Quality, cost, and continuity – A reflection on Falling Through the Cracks: Greg’s Story
May 24, 2018
Dr. Greg Powell, O.C., MD FRCPC
The business of any healthcare system is that of helping people. When people think about their healthcare experience, they reflect on the care they received and what happened to them, or the outcomes of that care; these are the core features of healthcare quality.
Healthcare Quality and Safety Management: A Framework for Alberta, July 2017
Last week, I had the opportunity to attend the premiere of the short film Falling Through the Cracks: Greg’s Story. This film tells the story of a young man, Greg Price, and his journey through the healthcare system that ultimately ended in his unexpected and tragic death.
I have extensive experience with the Canadian healthcare system, both as a patient and provider. My expertise lies in emergency medicine, so I am all too familiar with unexpected and tragic loss. However, Greg’s story is not about a sudden accident. Greg’s story is about getting a diagnosis and treatment, and the gaps in communication along the way that prevented him from receiving timely, quality care. The film does an excellent job of showing us what his care journey felt like and unfortunately, it feels uncomfortably familiar and relatable. Even with limited experience with the healthcare system, it is very easy to see how Greg was able to ‘fall through the cracks’.
Last week’s film screening also included a panel discussion about the implications of this film for Albertans and Alberta’s healthcare system. What an impactful conversation among the panel members and with the audience. I hope that others, like myself, walked out of the theatre thinking perhaps progress is possible if we put our shoulder behind it.
That is the catch, though. What should ‘putting our shoulder behind it’ look like? And, do we have the courage to push?
With respect to the second question, I say yes. There is an increasing appetite for innovation in healthcare in Alberta, making this an opportune environment to put time and energy into this. Also, we are not doing this alone. One of the questions posed by the film audience was, “Is this problem uniquely Albertan?” The answer to this question was simple: No. Making improvements to continuity of care* is a priority for many jurisdictions, across Canada and internationally.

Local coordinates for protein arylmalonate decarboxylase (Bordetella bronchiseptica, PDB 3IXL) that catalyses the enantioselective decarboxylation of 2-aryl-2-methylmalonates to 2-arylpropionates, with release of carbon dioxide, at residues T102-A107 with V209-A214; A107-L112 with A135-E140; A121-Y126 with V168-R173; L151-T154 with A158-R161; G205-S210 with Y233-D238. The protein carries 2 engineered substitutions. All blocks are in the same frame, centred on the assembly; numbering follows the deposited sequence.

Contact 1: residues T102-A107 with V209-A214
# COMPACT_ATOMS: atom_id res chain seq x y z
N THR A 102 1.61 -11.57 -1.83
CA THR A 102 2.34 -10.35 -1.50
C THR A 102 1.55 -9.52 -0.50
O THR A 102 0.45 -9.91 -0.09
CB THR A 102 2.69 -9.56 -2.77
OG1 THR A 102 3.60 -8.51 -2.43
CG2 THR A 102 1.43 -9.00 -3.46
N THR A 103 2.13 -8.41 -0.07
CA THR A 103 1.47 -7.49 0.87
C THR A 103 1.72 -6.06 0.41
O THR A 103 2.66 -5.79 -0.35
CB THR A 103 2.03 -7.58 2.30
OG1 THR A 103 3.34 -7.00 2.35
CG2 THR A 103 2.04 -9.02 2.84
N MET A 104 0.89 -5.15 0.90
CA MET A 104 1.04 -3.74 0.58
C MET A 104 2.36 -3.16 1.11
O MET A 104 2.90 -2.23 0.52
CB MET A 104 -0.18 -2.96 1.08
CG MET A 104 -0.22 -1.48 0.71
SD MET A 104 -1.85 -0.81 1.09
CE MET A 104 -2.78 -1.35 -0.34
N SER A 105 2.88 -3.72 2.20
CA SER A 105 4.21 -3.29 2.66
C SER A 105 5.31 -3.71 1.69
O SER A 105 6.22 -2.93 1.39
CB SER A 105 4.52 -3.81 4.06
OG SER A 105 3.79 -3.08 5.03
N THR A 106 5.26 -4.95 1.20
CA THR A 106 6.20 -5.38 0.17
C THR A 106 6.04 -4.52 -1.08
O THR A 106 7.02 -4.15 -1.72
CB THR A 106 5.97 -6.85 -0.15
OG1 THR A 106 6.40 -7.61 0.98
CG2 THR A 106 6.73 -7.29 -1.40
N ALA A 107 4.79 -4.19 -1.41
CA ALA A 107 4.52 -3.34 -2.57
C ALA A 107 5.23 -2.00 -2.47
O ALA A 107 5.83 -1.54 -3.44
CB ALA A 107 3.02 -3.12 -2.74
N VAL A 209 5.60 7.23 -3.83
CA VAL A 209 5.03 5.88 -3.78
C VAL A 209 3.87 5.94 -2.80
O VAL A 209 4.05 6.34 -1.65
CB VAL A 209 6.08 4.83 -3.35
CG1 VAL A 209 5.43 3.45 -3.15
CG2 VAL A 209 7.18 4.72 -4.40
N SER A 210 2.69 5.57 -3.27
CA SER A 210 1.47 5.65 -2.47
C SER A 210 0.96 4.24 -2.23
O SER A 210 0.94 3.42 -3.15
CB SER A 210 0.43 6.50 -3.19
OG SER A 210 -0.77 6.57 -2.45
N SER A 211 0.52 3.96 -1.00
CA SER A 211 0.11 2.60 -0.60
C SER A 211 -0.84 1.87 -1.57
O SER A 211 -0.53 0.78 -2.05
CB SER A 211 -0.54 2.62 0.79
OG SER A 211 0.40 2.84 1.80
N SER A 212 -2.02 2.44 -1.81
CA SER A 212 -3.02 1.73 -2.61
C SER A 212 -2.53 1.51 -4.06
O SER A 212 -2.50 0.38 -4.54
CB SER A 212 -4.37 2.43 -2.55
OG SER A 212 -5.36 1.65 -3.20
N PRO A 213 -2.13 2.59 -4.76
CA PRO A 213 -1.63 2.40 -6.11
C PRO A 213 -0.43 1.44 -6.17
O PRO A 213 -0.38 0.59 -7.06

So, we are in this together as we consider, develop, and implement solutions to improve continuity of care. As we do this, we should be considering the foundational work done by the Health Quality Council of Alberta (HQCA) in their 2013 and 2016 reports that identified and then followed up on recommendations on how we can stimulate the greatest improvement in continuity of care for the greatest number of patients. Now, as we engage further in this work and revisit those recommendations, there were three points from the panel discussion worth raising to make sure they stay top of mind and are not sidelined or lost in the hustle bustle of our day-to-day responsibilities.
It’s not about public vs. private
Rather, as stated by one of the health experts on the film discussion panel, “It is about a blend of public and private healthcare that is well-regulated.”
I appreciate that creating this balance and accountability structure would be complicated. However, we (Albertans and Canadians) should feel more urgency to try and simplify the steps to get there and make this goal achievable.
Manage your own healthcare information
Until we have an integrated health system, patients must become partners and advocates to proactively manage their own healthcare. This includes managing healthcare information. Alberta does not have a clinical information system (CIS) that allows providers to access all of our healthcare information. So, patients need to be prepared to ask questions and provide answers to their care team. Additionally, patients can and should feel confident to ask for copies of their healthcare information (e.g. test results) and help to understand that information.
We should focus our conversations and actions less on cost and more on quality
When we sit down to have conversations about how to improve healthcare for Albertans, the Alberta Quality Matrix for Health dimensions of quality: acceptability; accessibility; appropriateness; effectiveness; efficiency; and, safety should be the North Star. This common language for quality was agreed upon by Alberta’s health system leaders more than a decade ago and still resonates.
However, in my experience, current conversations about healthcare quality get derailed by a preoccupation with cost. This opinion was reinforced during the panel discussion at the film screening.
So, it begs repeating until we can reprogram our thinking and reactions to proposed change—
Improving healthcare quality does not equate to increased costs. In fact, just the opposite. Cost savings are actually realized by addressing the six dimensions of quality.
In closing, I strongly encourage you to see this film and consider what you can do, both individually and in your community, to ‘put your shoulder behind it’ and make quality a priority in healthcare.
Dr. Greg Powell, O.C., MD FRCPC, is Vice-Chair of the HQCA Patient and Family Advisory Committee
* Continuity of care can be defined as “the degree to which a series of discrete healthcare events is experienced as coherent and connected and consistent with the patient’s medical needs and personal context”. 2013 Continuity of Patient Care Study